Apple Adds Suppliers to Help Boost Smartphone and Tablet Production
With a growing demand and limited production capacity, Apple is reportedly set to certify two new Asian assembly partners to boost its iPhone 5C and iPad mini supply, with at least one partner said to be ramping up production by the end of the year. Taiwan-based contract manufacturers Wistron and Compal Communications will come on board to supplement existing partners Foxconn and Pegatron, according to a report from The Wall Street Journal
. Wistron will reportedly handle iPhone 5C production while Compal will build Apple’s iPad mini.
Foxconn, which is Apple’s primary manufacturing partner with a hand in nearly every Apple product, will continue to focus on production of the significantly constrained iPhone 5S. Restricted supplies of Apple’s new flagship handset have contributed to sales shortfalls at several of Apple’s carrier partners around the world, even as the 5S and the iPhone 5C, have seen record sales overall.
As of right now, the relationship between Apple and Foxconn is said to be strained, with the paper citing labor issues, disagreement over responsibility for manufacturing defects and Foxconn’s reluctance to dedicate more resources to orders from Cupertino as primary factors. Apple is rumored to account for approximately 40% of Foxconn’s yearly revenue. Furthermore, a Foxconn executive mentioned that chairman, Terry Gou, “is not willing to cut contract prices substantially to get more orders from Apple,” and the company is “aware of the risk building gigantic production capacity for a single customer so it is adopting a more cautious stance on expanding production.”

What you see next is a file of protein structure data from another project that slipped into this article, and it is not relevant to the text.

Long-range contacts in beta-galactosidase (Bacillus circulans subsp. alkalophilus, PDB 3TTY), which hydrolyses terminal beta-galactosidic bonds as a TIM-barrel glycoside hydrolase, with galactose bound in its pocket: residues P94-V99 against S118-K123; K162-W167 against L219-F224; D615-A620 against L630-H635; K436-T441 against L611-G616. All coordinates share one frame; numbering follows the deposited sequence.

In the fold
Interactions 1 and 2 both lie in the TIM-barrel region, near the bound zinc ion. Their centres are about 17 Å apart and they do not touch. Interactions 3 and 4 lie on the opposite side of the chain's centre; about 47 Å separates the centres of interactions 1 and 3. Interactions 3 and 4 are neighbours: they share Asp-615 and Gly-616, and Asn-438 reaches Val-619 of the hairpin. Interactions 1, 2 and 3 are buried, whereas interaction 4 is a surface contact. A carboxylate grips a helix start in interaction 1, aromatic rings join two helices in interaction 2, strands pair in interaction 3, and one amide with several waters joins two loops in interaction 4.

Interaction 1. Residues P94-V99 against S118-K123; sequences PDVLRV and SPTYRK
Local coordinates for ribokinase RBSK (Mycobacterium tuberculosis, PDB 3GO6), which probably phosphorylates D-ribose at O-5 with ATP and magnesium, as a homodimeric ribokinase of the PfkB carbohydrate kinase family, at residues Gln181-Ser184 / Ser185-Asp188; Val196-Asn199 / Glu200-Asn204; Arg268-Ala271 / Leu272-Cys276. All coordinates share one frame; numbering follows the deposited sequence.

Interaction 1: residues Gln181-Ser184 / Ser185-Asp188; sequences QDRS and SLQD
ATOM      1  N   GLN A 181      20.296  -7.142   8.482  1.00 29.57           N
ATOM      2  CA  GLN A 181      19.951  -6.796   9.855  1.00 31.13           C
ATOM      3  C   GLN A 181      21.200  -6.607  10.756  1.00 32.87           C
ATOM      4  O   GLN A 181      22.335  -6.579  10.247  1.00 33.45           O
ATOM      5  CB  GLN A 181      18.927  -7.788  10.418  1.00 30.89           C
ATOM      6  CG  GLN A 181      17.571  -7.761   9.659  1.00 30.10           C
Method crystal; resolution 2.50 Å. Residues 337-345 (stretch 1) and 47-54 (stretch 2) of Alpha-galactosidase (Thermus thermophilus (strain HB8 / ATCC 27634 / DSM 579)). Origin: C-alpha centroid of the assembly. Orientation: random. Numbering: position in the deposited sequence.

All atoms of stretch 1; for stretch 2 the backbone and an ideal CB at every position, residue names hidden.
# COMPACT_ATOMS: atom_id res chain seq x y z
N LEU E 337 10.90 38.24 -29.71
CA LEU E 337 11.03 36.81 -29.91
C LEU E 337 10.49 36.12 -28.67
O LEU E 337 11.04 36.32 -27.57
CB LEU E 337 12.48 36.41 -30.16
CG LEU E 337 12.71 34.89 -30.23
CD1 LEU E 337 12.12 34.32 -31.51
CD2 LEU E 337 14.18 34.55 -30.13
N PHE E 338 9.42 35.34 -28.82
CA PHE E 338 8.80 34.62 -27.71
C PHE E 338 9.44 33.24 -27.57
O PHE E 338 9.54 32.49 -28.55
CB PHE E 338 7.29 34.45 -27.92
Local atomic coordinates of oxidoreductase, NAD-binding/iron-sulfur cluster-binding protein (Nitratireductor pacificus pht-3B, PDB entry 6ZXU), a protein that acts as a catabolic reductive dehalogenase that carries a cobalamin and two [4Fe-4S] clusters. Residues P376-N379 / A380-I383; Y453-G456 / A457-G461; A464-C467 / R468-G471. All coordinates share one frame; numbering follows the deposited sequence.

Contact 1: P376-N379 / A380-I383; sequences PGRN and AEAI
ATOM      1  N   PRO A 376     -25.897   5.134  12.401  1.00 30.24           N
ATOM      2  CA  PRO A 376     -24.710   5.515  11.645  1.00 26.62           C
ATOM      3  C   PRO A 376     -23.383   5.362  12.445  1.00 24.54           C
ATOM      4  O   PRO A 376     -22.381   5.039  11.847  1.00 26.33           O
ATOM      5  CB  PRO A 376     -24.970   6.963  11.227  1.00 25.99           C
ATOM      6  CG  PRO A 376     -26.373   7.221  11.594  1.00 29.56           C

There appears to be no word on which specific model of the iPad mini Compal will produce, though the new Retina-equipped model is widely expected to be in short supply. The issue is believed to be related to low display yields from partners Sharp and LG, rather than assembly constraints. The WSJ
also notes that Compal has reserved one of its Chinese factories for iPhone production next year, though Apple has yet to place such an order.
As of right now, we’ll have to wait and see what Apple does next.
Source: The Wall Street Journal